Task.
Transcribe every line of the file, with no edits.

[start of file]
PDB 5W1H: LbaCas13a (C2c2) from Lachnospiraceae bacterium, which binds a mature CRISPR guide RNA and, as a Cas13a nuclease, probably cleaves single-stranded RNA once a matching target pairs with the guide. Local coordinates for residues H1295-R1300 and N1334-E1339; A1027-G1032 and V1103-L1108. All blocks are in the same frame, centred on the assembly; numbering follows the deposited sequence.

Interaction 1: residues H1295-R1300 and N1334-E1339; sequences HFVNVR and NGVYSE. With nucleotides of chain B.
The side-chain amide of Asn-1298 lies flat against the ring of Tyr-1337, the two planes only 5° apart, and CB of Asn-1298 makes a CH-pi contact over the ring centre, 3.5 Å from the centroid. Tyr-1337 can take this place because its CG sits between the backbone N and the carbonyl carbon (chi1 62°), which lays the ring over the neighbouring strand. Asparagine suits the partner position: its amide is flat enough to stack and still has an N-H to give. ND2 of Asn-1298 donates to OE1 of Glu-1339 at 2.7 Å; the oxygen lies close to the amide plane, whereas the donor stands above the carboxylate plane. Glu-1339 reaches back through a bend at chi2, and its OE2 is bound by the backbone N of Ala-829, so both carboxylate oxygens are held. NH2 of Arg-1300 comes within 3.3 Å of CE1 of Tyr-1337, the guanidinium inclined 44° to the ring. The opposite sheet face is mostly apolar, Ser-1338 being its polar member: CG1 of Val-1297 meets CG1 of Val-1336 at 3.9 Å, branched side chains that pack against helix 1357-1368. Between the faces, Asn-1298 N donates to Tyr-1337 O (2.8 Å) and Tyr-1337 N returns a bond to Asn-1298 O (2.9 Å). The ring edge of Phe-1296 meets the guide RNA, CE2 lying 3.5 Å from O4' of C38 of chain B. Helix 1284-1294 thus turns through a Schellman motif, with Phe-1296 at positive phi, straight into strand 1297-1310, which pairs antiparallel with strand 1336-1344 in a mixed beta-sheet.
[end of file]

PDB 5W1H: LbaCas13a (C2c2) from Lachnospiraceae bacterium, which binds a mature CRISPR guide RNA and, as a Cas13a nuclease, probably cleaves single-stranded RNA once a matching target pairs with the guide. Local coordinates for residues H1295-R1300 and N1334-E1339; A1027-G1032 and V1103-L1108. All blocks are in the same frame, centred on the assembly; numbering follows the deposited sequence.

Interaction 1: residues H1295-R1300 and N1334-E1339; sequences HFVNVR and NGVYSE. With nucleotides of chain B.
The side-chain amide of Asn-1298 lies flat against the ring of Tyr-1337, the two planes only 5° apart, and CB of Asn-1298 makes a CH-pi contact over the ring centre, 3.5 Å from the centroid. Tyr-1337 can take this place because its CG sits between the backbone N and the carbonyl carbon (chi1 62°), which lays the ring over the neighbouring strand. Asparagine suits the partner position: its amide is flat enough to stack and still has an N-H to give. ND2 of Asn-1298 donates to OE1 of Glu-1339 at 2.7 Å; the oxygen lies close to the amide plane, whereas the donor stands above the carboxylate plane. Glu-1339 reaches back through a bend at chi2, and its OE2 is bound by the backbone N of Ala-829, so both carboxylate oxygens are held. NH2 of Arg-1300 comes within 3.3 Å of CE1 of Tyr-1337, the guanidinium inclined 44° to the ring. The opposite sheet face is mostly apolar, Ser-1338 being its polar member: CG1 of Val-1297 meets CG1 of Val-1336 at 3.9 Å, branched side chains that pack against helix 1357-1368. Between the faces, Asn-1298 N donates to Tyr-1337 O (2.8 Å) and Tyr-1337 N returns a bond to Asn-1298 O (2.9 Å). The ring edge of Phe-1296 meets the guide RNA, CE2 lying 3.5 Å from O4' of C38 of chain B. Helix 1284-1294 thus turns through a Schellman motif, with Phe-1296 at positive phi, straight into strand 1297-1310, which pairs antiparallel with strand 1336-1344 in a mixed beta-sheet.